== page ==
Divestment resolution a tragedy for Cal students

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In a show of unmitigated hostility toward Israel and the local Jewish community, the student senate at U.C. Berkeley last week passed a resolution calling upon the U.C. system to divest from companies that provide support to Israel’s military in the Palestinian territories or aid Israeli settlements.

This week the school’s student body president declined to veto that resolution, unlike his predecessor who vetoed a similar resolution in 2010.

This in itself is enough to cause alarm.

True, the student resolution will have no practical effect — as Chancellor Robert J. Birgeneau wrote in a statement, this decision of the student senate will not change the university’s investment policy, which is set by the regents.

But the symbolic impact of this resolution, indeed of the entire acrimonious debate surrounding recurring divestment efforts at U.C. Berkeley and other universities, goes beyond this one vote to infect the entire campus atmosphere, particularly for Jewish students who are public about their concern for Israel.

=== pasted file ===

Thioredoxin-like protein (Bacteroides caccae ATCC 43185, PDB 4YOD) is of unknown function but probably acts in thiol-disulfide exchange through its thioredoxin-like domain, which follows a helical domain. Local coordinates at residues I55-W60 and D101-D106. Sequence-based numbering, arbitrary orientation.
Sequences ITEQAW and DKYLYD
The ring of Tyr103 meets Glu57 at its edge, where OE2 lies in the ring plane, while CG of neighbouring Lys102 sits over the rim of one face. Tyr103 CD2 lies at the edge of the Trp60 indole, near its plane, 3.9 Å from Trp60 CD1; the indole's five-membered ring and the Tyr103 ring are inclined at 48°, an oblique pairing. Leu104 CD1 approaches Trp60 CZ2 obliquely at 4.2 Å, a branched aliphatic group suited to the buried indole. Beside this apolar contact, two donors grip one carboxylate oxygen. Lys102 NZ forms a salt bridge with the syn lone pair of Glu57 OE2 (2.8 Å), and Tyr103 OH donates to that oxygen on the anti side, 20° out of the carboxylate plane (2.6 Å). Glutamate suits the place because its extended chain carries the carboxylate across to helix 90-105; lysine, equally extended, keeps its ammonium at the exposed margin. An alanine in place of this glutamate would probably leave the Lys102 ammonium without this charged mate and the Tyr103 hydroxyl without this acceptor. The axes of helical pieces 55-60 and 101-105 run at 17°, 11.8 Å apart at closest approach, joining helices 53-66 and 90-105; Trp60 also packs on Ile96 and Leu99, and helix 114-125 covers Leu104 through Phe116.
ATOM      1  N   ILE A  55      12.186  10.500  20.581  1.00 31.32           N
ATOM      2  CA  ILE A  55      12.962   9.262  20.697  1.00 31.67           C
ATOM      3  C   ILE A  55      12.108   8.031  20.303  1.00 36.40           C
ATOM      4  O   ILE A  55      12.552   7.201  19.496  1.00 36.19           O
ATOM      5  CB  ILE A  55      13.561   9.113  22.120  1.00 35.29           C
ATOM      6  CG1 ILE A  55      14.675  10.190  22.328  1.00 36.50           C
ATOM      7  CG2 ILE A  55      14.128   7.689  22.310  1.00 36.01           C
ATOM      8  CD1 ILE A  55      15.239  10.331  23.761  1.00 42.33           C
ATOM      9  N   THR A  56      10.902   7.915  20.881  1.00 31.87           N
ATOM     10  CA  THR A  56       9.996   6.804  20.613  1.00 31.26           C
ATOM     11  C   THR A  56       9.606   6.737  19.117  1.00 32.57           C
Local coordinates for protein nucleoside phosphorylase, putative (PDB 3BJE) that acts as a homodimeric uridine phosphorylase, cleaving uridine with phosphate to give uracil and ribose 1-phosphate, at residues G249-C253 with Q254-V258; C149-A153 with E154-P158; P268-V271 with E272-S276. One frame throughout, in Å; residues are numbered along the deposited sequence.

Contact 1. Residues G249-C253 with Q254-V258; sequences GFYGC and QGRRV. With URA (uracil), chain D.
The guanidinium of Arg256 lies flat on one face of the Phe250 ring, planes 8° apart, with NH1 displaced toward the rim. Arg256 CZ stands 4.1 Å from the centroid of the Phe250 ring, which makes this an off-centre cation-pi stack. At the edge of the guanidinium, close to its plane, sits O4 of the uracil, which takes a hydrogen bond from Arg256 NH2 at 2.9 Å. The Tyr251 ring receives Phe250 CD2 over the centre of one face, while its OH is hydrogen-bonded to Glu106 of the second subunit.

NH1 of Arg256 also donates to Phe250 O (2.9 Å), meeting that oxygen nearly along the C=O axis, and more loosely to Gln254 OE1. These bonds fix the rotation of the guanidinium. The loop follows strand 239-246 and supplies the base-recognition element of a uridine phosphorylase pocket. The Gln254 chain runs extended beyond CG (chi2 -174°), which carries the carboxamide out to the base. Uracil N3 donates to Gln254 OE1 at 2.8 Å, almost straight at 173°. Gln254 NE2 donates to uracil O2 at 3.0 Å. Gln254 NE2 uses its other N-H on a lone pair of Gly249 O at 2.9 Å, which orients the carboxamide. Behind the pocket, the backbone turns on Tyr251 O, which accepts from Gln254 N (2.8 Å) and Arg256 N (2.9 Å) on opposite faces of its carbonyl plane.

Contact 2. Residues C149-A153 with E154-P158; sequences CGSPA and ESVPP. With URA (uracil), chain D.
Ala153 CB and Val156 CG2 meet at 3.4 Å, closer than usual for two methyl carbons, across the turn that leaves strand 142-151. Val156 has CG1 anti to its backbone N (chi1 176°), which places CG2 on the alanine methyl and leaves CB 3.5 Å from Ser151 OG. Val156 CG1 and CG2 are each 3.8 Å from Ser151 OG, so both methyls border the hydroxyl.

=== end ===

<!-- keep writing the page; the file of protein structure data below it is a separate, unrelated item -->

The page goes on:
In their op-eds on page 23, three Jewish student activists at Cal describe their dismay. One, who founded a pro-Israel campus organization, spoke of the “hate spewed” not only during the meeting itself, but also afterward. Student senators who opposed the bill were “brought to tears by the harassment,” he writes. Some, he claims, even received death threats.

In a separate op-ed, two students affiliated with J Street U, a leftist organization that supports Israel but opposes Israeli control of the West Bank, write about the vitriol hurled at them and their fellow Jewish students during the 10-hour senate meeting.

They describe a night of dispiriting and hateful antagonism, with divestment advocates calling for “a Palestinian state ‘from the river to the sea,’ ” and “snickering” when Jewish students expressed their legitimate fears about terrorism.

The hostility expressed toward anyone who opposed the bill, even those Jewish students who had come up with an alternate bill that called for “responsible investment” and recognized both Israeli and Palestinian aspirations, served only to “alienat[e] those people, like us, most interested in finding common ground.”

That, really, is the tragic outcome of this misguided resolution. It accomplishes nothing, alienates many and drives a wedge between two parts of the campus community by codifying a political stance that brooks no compromise.

A student government should not work to marginalize any part of its student body. This ugly divestment resolution does just that, and should be repudiated.